On a Friday evening in October the first floor of the Vindhya office in Bangalore, India, the excitement is building. Soon we’ll learn who won the best employee awards for the third quarter. I’ve hosted and/or attended similar events in the past, but this one buzzes with a higher energy.
In March 2011, Accion’s Frontier Investments Group and Michael & Susan Dell Foundation invested in Vindhya, which services a customer base of mainly IT and microfinance companies with data management and processing solutions from its state-of-the-art center in Bangalore. Vindhya’s first client was Wipro, one of India’s largest companies, and it’s still a mainstay. Other clients include Indian companies in partnership with global insurance giants.
What makes Vindhya different, is its differently abled work force. Vindhya has been recruiting, training and employing differently abled people since its inception in 2006. Nearly 90 percent of the employees are physically disabled and also lack access to economic and other opportunities.
On the day I’m visiting, the staff has been at work all day, as usual, on 29 projects that demand a high degree of concentration, working side by side in tight quarters. Some have been digitizing documents into master files; some recording data, often translating from one of seven languages into English; others have been making or receiving phone calls. After a full day, you might expect them to be tired, but it doesn’t look like it.
To the outsider, this may seem like the classic back-office, mind-numbing work we’ve come to associate with India. But closer examination shows skill, judgment and experience are as important as discipline. For example, one team is calling people who’ve signed up for the first pension either they or their family has ever known. Are you in the right investment, are you keeping your money at work (and not withdrawing it for a wedding, for example), can we answer any questions for you? These are the questions associates ask, easily, 900 times a day.
Another team is analyzing business expense reimbursements. A third is assessing the qualifications of applicants to become insurance agents. A fourth is handling requests for infant and baby products out of Ireland.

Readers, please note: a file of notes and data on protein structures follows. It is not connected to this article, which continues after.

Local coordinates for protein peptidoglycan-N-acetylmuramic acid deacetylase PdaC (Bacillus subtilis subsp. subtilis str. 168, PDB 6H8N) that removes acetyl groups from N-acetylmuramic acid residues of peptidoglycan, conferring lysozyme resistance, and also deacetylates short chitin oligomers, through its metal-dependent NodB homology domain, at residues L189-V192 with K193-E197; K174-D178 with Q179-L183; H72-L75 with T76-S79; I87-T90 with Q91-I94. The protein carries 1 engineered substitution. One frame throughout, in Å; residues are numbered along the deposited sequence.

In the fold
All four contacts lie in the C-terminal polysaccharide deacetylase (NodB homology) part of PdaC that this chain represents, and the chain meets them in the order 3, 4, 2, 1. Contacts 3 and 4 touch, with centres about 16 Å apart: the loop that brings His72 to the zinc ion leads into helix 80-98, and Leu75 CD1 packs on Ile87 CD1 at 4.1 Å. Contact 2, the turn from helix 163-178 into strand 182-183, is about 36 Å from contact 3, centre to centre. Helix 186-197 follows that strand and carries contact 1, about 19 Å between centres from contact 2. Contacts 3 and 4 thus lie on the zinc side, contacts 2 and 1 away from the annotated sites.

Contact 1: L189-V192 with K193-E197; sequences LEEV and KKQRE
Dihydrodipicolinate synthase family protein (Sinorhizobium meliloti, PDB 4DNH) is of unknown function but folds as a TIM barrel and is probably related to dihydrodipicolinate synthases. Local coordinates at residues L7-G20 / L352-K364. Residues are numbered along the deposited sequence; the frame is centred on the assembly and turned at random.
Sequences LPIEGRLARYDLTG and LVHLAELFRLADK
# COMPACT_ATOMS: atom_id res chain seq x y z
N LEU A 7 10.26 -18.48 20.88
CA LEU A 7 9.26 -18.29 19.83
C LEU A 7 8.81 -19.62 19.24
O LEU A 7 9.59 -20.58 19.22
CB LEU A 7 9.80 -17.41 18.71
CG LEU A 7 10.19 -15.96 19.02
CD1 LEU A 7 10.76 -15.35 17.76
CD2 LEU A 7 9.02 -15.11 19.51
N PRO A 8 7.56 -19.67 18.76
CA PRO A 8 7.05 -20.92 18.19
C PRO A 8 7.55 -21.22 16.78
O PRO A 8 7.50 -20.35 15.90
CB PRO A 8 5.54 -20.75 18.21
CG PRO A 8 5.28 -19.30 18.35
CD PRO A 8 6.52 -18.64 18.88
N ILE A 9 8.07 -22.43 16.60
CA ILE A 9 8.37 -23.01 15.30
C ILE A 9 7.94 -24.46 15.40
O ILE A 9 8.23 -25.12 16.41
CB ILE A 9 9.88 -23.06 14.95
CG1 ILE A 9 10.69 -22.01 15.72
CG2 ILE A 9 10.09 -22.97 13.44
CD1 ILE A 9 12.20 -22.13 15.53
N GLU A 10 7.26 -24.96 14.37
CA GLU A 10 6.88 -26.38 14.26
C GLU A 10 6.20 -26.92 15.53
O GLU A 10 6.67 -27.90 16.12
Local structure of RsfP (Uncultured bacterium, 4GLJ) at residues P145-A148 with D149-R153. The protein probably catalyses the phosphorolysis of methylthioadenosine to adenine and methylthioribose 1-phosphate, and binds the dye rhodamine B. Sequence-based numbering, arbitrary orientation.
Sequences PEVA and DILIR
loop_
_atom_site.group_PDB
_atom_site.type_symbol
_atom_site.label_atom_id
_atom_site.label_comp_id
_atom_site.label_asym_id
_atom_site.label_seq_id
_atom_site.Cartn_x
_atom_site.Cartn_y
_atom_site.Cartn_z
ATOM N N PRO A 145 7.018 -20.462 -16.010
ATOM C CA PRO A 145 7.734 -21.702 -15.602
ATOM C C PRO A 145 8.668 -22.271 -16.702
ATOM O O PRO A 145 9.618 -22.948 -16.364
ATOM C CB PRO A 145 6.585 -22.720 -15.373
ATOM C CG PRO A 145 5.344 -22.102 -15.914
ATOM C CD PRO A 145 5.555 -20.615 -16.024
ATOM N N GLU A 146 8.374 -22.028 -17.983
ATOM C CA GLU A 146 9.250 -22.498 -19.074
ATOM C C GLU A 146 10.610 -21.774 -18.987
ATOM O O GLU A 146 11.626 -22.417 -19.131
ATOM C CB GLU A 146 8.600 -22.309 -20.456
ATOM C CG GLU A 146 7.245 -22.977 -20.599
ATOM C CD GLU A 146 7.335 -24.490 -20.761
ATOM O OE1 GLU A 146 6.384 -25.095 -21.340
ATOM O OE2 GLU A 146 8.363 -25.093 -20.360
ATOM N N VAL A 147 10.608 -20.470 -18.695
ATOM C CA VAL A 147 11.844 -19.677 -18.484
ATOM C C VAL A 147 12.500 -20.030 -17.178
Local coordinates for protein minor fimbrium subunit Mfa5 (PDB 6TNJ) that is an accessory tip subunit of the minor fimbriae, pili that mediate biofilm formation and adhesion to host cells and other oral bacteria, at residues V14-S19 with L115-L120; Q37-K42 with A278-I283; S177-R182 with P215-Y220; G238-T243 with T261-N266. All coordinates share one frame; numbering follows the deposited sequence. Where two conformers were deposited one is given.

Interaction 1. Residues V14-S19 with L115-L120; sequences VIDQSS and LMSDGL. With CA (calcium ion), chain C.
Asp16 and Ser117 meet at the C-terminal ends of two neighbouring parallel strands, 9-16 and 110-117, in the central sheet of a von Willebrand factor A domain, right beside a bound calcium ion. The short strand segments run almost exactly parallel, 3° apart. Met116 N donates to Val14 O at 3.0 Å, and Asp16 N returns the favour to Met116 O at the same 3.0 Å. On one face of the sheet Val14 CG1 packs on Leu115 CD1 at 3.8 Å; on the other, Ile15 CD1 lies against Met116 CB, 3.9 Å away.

Beneath the veneer of sameness there’s a wealth of discrete and precise undertakings. As a small company, Vindhya has focused on small, unique needs larger competitors might have overlooked. The reason their clients remain loyal is because Vindhya’s staff remains loyal for years, not months, which is rarely case in the rapid-turnover BPO industry. The incentive for this longevity is evident as the first floor fills up for the award ceremony.
The ceremony comes to life when the featured speaker enters the room. He is V. S. Radhkrishnan, fondly called “Radha” of Janalakshmi (which mean’s “People’s Wealth”) an organization that provides financial services to the urban poor. He is clearly touched by what he has seen as he moves from room to room. He apologizes for not coming to see Vindhya for himself after many years as a client and promises the big boss will visit soon.
Meanwhile, on the table are three brightly wrapped mystery packages for the prize winners. The third place prize goes to Sunil Kumar, a young man whose body is canted awkwardly backward and to the side. His father has been invited as well, and you have to imagine his son – who has a college degree – has come a great deal further than anyone could have imagined early on. Second prize goes to Sharadha, a determined young woman who made clear early in the quarter that she was going to be a winner and the first prize goes to Suguna.